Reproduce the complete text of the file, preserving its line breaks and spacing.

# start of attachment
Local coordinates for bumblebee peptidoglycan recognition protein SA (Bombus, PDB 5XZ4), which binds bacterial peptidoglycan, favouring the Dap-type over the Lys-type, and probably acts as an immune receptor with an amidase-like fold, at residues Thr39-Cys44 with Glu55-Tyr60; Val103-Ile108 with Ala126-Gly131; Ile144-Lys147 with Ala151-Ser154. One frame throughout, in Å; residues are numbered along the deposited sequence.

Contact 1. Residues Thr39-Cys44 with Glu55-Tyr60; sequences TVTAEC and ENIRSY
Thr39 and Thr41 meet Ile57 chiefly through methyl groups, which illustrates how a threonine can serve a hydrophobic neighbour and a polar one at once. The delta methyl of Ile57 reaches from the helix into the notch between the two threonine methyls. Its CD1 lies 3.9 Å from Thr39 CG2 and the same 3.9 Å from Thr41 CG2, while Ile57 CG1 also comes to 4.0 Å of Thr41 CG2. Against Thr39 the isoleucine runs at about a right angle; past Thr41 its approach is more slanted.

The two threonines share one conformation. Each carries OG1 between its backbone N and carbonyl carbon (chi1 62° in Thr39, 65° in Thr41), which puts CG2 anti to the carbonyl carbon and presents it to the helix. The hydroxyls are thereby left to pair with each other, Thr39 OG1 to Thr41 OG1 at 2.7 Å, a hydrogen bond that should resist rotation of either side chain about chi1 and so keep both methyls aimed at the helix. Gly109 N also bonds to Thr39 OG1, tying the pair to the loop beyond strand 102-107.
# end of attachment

Local coordinates for bumblebee peptidoglycan recognition protein SA (Bombus, PDB 5XZ4), which binds bacterial peptidoglycan, favouring the Dap-type over the Lys-type, and probably acts as an immune receptor with an amidase-like fold, at residues Thr39-Cys44 with Glu55-Tyr60; Val103-Ile108 with Ala126-Gly131; Ile144-Lys147 with Ala151-Ser154. One frame throughout, in Å; residues are numbered along the deposited sequence.

Contact 1. Residues Thr39-Cys44 with Glu55-Tyr60; sequences TVTAEC and ENIRSY
Thr39 and Thr41 meet Ile57 chiefly through methyl groups, which illustrates how a threonine can serve a hydrophobic neighbour and a polar one at once. The delta methyl of Ile57 reaches from the helix into the notch between the two threonine methyls. Its CD1 lies 3.9 Å from Thr39 CG2 and the same 3.9 Å from Thr41 CG2, while Ile57 CG1 also comes to 4.0 Å of Thr41 CG2. Against Thr39 the isoleucine runs at about a right angle; past Thr41 its approach is more slanted.

The two threonines share one conformation. Each carries OG1 between its backbone N and carbonyl carbon (chi1 62° in Thr39, 65° in Thr41), which puts CG2 anti to the carbonyl carbon and presents it to the helix. The hydroxyls are thereby left to pair with each other, Thr39 OG1 to Thr41 OG1 at 2.7 Å, a hydrogen bond that should resist rotation of either side chain about chi1 and so keep both methyls aimed at the helix. Gly109 N also bonds to Thr39 OG1, tying the pair to the loop beyond strand 102-107.